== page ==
Benefits of Neurotherapy with Autism Spectrum and Neurodevelopmental Disorders

 

Autism spectrum disorder (ASD), sometimes called pervasive developmental disorder, has a broad range of severity of symptoms and levels of impairment. National Institute of Mental Health (NIMH) and the Centers for Disease Control and Prevention (CDC), some form of autism affects 2 – 6 of every 1,000 children, with most recent statistics being 1 in 88. Research is showing that ASD is a result of trauma to the brain caused or triggered by genetic and environmental influences. In studies comparing the general population with individuals diagnosed as having ASD, it was found that persons diagnosed ASD use the front areas of their brain much less than the general public. We and others (Thompson and Thompson) have observed in clients with ASD a slowing in the processing of data in the back upper area of the brain, called the parietal lobe.

The parietal lobe is known as the “command center of the brain” or the “CPU” of the brain. Neurotherapy can be like upgrading the CPU and software on your laptop. The brain may now processes data more efficiently, open applications faster, run at optimal speed, and overall system performance increases. When these areas of the brain process data more efficiently we have seen a decrease in the behaviors associated with autism.

Current research has also shown that QEEG “brain mapping” can identify early markers for neurological disorders, especially those of developmental origin (Bosl et al. 2011). Brain changes associated with ASD can be identified by QEEG as early as 18 months of age. Neurotherapy is NOT a cure all for autism nor does it diagnose autism.

Asperger’s Syndrome

Asperger’s Syndrome (AS) is a type of pervasive developmental disorder. Symptoms of Asperger’s syndrome may include: problems with social skills, eccentric or repetitive behaviors, unusual preoccupations or rituals, communication difficulties, limited range of interests, coordination problems and may be skilled or talented. Individuals with AS may not be lacking the social/behavior skills, they may be lacking efficient connectivity of the areas of the brain that are responsible for social interactions. The neurons of the brain are arranged in areas of similar function and structure, much like neighborhoods in your city.

There are at least nine different areas or neighborhoods that must have efficient long distance communication in order to maintain healthy social functions. Individuals with AS may be inefficient with long distant communication between the neighborhoods (hypo-conductivity) and have a tendency of having prodigious short distant communication within the local neighborhood (hyper-conductivity). In AS, there seems to be a trade-off between having better processing of detailed information at the local level and the brain’s ability to handle social functions.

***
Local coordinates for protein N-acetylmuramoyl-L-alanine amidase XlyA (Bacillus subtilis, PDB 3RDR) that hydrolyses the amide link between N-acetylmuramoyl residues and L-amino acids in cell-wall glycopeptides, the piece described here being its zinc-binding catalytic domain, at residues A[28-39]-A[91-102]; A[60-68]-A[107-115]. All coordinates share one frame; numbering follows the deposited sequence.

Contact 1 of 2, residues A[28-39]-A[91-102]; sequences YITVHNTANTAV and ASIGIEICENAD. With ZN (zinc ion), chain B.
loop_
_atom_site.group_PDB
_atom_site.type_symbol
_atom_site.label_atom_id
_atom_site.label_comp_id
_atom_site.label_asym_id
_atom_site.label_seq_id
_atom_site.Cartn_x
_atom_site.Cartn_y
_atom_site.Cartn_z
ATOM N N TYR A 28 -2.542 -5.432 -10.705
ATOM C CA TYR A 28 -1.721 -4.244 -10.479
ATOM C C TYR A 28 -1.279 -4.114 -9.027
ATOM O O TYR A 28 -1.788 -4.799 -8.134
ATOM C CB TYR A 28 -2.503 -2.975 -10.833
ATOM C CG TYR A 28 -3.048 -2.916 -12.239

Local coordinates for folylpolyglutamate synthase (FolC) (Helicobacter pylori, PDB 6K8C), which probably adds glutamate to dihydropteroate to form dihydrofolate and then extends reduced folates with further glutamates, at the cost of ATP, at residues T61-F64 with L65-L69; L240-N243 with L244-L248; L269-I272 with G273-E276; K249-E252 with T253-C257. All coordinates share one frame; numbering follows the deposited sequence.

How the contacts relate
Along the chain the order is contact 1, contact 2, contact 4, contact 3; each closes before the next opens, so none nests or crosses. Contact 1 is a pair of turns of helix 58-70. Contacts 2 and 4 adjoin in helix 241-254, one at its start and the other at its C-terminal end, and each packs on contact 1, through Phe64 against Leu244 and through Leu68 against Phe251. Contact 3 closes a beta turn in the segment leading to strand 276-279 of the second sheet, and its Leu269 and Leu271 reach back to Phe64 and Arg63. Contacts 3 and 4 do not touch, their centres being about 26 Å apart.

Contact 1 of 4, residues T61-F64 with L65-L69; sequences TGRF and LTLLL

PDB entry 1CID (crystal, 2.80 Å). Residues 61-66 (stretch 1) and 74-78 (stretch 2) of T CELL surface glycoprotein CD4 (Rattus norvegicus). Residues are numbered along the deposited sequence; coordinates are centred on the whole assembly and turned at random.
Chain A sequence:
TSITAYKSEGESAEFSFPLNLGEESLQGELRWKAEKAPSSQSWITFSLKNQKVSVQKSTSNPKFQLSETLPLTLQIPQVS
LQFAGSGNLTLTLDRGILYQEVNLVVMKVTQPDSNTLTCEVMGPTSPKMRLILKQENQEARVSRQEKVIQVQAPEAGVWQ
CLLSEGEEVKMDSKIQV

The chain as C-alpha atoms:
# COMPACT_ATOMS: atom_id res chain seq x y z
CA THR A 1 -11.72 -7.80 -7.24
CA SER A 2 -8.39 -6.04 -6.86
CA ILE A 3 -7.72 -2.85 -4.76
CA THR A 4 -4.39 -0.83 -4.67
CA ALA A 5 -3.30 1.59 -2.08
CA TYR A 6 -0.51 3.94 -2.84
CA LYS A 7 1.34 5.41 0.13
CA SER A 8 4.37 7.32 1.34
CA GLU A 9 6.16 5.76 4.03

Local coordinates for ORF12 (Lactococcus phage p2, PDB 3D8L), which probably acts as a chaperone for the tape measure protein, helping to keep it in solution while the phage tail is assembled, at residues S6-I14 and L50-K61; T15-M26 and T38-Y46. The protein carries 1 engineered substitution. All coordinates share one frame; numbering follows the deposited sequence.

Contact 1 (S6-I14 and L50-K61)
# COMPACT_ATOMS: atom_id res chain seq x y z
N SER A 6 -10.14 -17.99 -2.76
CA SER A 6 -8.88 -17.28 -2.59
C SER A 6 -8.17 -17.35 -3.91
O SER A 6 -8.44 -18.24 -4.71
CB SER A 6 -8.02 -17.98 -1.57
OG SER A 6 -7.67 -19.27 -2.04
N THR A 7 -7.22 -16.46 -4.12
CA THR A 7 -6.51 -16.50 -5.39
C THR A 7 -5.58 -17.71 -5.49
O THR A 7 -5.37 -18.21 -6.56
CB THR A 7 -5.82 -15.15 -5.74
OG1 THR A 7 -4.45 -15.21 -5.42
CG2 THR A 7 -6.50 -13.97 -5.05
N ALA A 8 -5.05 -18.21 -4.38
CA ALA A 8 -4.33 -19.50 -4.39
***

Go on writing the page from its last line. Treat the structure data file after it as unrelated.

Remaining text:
At the Brain & Life Renewal Center we encourage the brain to develop more efficient long distant connections by normalizing the connectivity of the brain. 

An eccentric stone mason who designed a cathedral would be admired for his work. A brilliant scientist who preferred the company of mice to humans might have been considered eccentric, but not necessarily labeled socially dysfunctional. In many ways, today’s “always connected” society has put more social demands on people, and a lack of social ability may be seen as more of a handicap than in the past.”- Temple Grandin’s comments on Asperger’s syndrome.

Since autistic spectrum disorder is a very complicated disorder we highly suggest that all patients have comprehensive medical, occupational and speech testing before coming for Neurotherapy. 

Resources on the Benefits of Neurotherapy with Autism and Asperger's

  • Baruth, J., Casanova, M., El-Baz, A., Horrell, T., Mathai, G., Sears, L., Sokhadze, E. (2010). Low-frequency repetitive transcranial magnetic stimulation modulates evoked gamma frequency oscillations in autism spectrum disorder. Journal of Neurotherapy, 14(3), 179–194.

  • Coben, R., Mohammad-Rezazadeh, I., Cannon, R. (2014). Using quantitative and analytic EEG methods in the understanding of connectivity in autism spectrum disorders: a theory of mixed over- and under-connectivity. Frontiers in Human Neuroscience 8:45. doi: 10.3389/fnhum.2014.00045.

  • Coben, R., & Myers, T. E. (2010). The relative efficacy of connectivity guided and symptom based EEG biofeedback for autistic disorders. Applied Psychophysiology & Biofeedback, 35(1), 13–23.

  • Coben, R., & Pudolsky, I. (2007). Assessment-guided neurofeedback for autistic spectrum disorder. Journal of Neurotherapy, 11(1), 5–23.

  • Coben, R. (2007). Connectivity-guided neurofeedback for autistic spectrum disorder. Biofeedback, 35(4), 131–135.

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